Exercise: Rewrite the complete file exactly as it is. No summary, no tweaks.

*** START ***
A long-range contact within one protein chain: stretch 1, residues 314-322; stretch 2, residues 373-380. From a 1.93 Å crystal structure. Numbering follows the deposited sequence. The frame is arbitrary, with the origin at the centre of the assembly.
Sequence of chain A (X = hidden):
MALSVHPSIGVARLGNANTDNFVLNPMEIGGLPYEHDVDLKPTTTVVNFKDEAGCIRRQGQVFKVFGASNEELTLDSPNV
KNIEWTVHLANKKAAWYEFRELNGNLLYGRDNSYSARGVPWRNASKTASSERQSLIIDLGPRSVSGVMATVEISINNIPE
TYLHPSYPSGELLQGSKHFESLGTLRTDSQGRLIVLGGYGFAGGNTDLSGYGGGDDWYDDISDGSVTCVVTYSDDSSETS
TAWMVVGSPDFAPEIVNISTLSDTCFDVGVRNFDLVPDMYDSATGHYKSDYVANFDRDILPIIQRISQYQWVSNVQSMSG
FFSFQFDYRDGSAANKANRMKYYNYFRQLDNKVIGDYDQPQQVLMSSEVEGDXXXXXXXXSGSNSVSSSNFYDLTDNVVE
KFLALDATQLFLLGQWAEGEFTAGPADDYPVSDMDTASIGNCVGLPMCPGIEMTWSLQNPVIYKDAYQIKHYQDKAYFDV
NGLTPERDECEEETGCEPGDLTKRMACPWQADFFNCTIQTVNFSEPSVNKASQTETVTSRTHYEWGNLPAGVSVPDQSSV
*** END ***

A long-range contact within one protein chain: stretch 1, residues 314-322; stretch 2, residues 373-380. From a 1.93 Å crystal structure. Numbering follows the deposited sequence. The frame is arbitrary, with the origin at the centre of the assembly.
Sequence of chain A (X = hidden):
MALSVHPSIGVARLGNANTDNFVLNPMEIGGLPYEHDVDLKPTTTVVNFKDEAGCIRRQGQVFKVFGASNEELTLDSPNV
KNIEWTVHLANKKAAWYEFRELNGNLLYGRDNSYSARGVPWRNASKTASSERQSLIIDLGPRSVSGVMATVEISINNIPE
TYLHPSYPSGELLQGSKHFESLGTLRTDSQGRLIVLGGYGFAGGNTDLSGYGGGDDWYDDISDGSVTCVVTYSDDSSETS
TAWMVVGSPDFAPEIVNISTLSDTCFDVGVRNFDLVPDMYDSATGHYKSDYVANFDRDILPIIQRISQYQWVSNVQSMSG
FFSFQFDYRDGSAANKANRMKYYNYFRQLDNKVIGDYDQPQQVLMSSEVEGDXXXXXXXXSGSNSVSSSNFYDLTDNVVE
KFLALDATQLFLLGQWAEGEFTAGPADDYPVSDMDTASIGNCVGLPMCPGIEMTWSLQNPVIYKDAYQIKHYQDKAYFDV
NGLTPERDECEEETGCEPGDLTKRMACPWQADFFNCTIQTVNFSEPSVNKASQTETVTSRTHYEWGNLPAGVSVPDQSSV